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Yu: U.S. Dollar Move Not Brutal, but a 'Surge'

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Dollars surge, Volkswagen will cut as many as 30,000 jobs, and Draghi remains dovish. Here are some of the things people in markets are talking about today.

King dollar

The dollar is having its longest winning streak against the euro since that currency's debut in 1999. In Asia, the rising greenback sparked interventions as central banks there tried to calm their currencies, while the yen weakened past 110 to the dollar. The Turkish lira dropped to a new record of 3.4084 per dollar. Gold continues to slide, and was at $1,205.60 an ounce at 5:03 a.m. ET. 

Dovish Draghi

While emerging-market central banks are intervening to support their currencies against the dollar, European Central Bank President Mario Draghi did nothing to strengthen the euro this morning when he said that the current level of monetary support will remain a "key ingredient" for the economic outlook in the coming years. The ECB will decide on Dec. 8 on the future of the current asset-purchase program that is due to end in March 2017. 

VW job cuts

Volkswagen AG has reached an agreement with unions to cut as many as 30,000 jobs worldwide, with 23,000 coming from Germany. Many of the job losses will come through attrition, with no forced layoffs until 2025. Shares in the automaker climbed 1.2 percent after the announcement which is expected to save 3.7 billion euros ($3.9 billion) in expenses.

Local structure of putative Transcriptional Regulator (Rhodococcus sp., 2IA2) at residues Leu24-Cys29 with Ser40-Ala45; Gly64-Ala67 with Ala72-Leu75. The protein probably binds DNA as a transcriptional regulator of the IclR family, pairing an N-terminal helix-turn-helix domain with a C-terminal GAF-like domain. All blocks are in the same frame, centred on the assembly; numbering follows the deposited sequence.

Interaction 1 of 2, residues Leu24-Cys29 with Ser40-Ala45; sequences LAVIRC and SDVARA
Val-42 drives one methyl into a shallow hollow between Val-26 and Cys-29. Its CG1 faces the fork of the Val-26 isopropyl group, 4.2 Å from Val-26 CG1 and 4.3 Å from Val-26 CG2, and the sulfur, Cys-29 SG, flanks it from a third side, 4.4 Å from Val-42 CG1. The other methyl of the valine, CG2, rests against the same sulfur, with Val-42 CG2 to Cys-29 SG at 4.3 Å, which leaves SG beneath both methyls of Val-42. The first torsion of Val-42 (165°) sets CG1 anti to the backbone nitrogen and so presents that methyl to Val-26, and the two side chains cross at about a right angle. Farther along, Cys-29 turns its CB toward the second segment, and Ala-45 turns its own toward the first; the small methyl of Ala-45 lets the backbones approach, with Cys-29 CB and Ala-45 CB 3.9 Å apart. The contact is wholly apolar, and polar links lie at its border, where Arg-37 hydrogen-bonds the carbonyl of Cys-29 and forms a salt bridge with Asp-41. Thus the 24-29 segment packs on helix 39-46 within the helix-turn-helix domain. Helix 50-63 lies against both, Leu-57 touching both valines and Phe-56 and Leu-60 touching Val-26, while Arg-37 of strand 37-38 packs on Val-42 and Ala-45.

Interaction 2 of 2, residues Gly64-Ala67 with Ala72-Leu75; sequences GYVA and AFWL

Markets slip

Overnight, the MSCI Asia Pacific Index retreated 0.5 percent, with Japanese stocks bucking the trend as the Nikkei 225 entered a bull market, rising 0.6 percent as the yen continued to fall against the dollar. In Europe, the Stoxx 600 Index was 0.2 percent lower at 5:05 a.m. ET, with energy and utility stocks leading the losses. S&P 500 futures dropped 0.2 percent.

Bonds on a bad run

Bonds around the world have been on their worst two-week run in at least 25 years as President-elect Donald Trump has sent inflation expectations surging. In her testimony to Congress yesterday, Federal Reserve Chair Janet Yellen did nothing to dissuade markets from their near-certainty that a rate rise is coming in December. In Europe, the continuing government bond selloff is again led by Italy, where polls point to Prime Minister Matteo Renzi losing his reform referendum on Dec. 4.

What we've been reading 

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